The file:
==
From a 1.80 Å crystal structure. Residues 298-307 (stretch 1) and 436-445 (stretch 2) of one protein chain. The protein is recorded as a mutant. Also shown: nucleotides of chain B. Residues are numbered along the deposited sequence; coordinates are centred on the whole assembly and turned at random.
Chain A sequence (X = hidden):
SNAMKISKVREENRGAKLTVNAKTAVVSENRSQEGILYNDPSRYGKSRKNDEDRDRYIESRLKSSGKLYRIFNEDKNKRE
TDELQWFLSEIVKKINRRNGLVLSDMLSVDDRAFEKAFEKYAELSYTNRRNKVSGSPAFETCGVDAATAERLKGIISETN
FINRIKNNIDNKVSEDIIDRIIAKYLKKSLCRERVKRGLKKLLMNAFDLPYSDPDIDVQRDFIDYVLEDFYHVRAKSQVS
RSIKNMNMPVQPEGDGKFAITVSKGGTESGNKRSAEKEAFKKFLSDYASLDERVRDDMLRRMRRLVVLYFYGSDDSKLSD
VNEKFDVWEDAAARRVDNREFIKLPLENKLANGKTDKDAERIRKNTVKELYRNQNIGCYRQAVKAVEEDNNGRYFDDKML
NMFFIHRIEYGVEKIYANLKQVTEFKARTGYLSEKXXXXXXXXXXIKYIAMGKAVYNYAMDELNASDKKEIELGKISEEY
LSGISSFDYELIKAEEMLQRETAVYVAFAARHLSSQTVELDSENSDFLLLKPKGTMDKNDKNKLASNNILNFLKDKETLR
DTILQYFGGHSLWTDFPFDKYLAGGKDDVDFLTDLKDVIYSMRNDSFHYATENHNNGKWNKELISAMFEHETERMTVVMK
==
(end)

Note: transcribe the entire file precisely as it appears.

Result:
From a 1.80 Å crystal structure. Residues 298-307 (stretch 1) and 436-445 (stretch 2) of one protein chain. The protein is recorded as a mutant. Also shown: nucleotides of chain B. Residues are numbered along the deposited sequence; coordinates are centred on the whole assembly and turned at random.
Chain A sequence (X = hidden):
SNAMKISKVREENRGAKLTVNAKTAVVSENRSQEGILYNDPSRYGKSRKNDEDRDRYIESRLKSSGKLYRIFNEDKNKRE
TDELQWFLSEIVKKINRRNGLVLSDMLSVDDRAFEKAFEKYAELSYTNRRNKVSGSPAFETCGVDAATAERLKGIISETN
FINRIKNNIDNKVSEDIIDRIIAKYLKKSLCRERVKRGLKKLLMNAFDLPYSDPDIDVQRDFIDYVLEDFYHVRAKSQVS
RSIKNMNMPVQPEGDGKFAITVSKGGTESGNKRSAEKEAFKKFLSDYASLDERVRDDMLRRMRRLVVLYFYGSDDSKLSD
VNEKFDVWEDAAARRVDNREFIKLPLENKLANGKTDKDAERIRKNTVKELYRNQNIGCYRQAVKAVEEDNNGRYFDDKML
NMFFIHRIEYGVEKIYANLKQVTEFKARTGYLSEKXXXXXXXXXXIKYIAMGKAVYNYAMDELNASDKKEIELGKISEEY
LSGISSFDYELIKAEEMLQRETAVYVAFAARHLSSQTVELDSENSDFLLLKPKGTMDKNDKNKLASNNILNFLKDKETLR
DTILQYFGGHSLWTDFPFDKYLAGGKDDVDFLTDLKDVIYSMRNDSFHYATENHNNGKWNKELISAMFEHETERMTVVMK